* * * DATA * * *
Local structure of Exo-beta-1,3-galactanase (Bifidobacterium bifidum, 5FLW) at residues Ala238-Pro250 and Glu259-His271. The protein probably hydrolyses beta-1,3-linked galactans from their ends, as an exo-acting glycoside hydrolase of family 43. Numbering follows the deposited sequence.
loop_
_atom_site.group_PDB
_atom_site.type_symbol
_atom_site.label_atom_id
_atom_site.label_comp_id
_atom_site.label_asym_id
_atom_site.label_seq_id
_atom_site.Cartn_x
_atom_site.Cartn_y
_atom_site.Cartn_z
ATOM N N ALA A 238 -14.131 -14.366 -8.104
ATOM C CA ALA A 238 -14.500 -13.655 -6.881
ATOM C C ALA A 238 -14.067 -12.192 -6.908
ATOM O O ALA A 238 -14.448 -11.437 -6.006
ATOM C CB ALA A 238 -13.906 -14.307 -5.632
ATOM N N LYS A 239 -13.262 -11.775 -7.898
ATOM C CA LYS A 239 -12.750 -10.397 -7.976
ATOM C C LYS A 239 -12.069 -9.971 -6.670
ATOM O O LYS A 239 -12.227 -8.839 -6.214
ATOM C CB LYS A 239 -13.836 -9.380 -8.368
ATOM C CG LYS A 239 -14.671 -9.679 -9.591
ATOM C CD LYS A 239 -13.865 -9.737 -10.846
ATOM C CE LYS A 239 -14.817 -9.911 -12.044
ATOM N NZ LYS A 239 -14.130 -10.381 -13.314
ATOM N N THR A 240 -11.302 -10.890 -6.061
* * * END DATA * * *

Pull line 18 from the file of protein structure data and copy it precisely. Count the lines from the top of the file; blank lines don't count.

ATOM C CA LYS A 239 -12.750 -10.397 -7.976